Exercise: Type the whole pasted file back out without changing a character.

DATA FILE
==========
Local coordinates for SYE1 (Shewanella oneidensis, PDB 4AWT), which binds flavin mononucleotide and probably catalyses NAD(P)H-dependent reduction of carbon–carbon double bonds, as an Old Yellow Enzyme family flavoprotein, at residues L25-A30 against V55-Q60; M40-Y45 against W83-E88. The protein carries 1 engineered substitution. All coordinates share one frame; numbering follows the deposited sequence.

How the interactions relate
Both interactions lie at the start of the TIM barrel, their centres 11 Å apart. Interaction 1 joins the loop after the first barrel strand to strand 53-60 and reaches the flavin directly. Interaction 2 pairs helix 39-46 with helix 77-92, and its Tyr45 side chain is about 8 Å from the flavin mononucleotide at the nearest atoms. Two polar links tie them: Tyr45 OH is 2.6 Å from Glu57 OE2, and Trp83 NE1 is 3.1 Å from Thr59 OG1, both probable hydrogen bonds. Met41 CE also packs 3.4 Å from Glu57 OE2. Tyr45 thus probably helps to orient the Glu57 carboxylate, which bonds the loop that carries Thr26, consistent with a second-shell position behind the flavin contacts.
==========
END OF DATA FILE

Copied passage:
Local coordinates for SYE1 (Shewanella oneidensis, PDB 4AWT), which binds flavin mononucleotide and probably catalyses NAD(P)H-dependent reduction of carbon–carbon double bonds, as an Old Yellow Enzyme family flavoprotein, at residues L25-A30 against V55-Q60; M40-Y45 against W83-E88. The protein carries 1 engineered substitution. All coordinates share one frame; numbering follows the deposited sequence.

How the interactions relate
Both interactions lie at the start of the TIM barrel, their centres 11 Å apart. Interaction 1 joins the loop after the first barrel strand to strand 53-60 and reaches the flavin directly. Interaction 2 pairs helix 39-46 with helix 77-92, and its Tyr45 side chain is about 8 Å from the flavin mononucleotide at the nearest atoms. Two polar links tie them: Tyr45 OH is 2.6 Å from Glu57 OE2, and Trp83 NE1 is 3.1 Å from Thr59 OG1, both probable hydrogen bonds. Met41 CE also packs 3.4 Å from Glu57 OE2. Tyr45 thus probably helps to orient the Glu57 carboxylate, which bonds the loop that carries Thr26, consistent with a second-shell position behind the flavin contacts.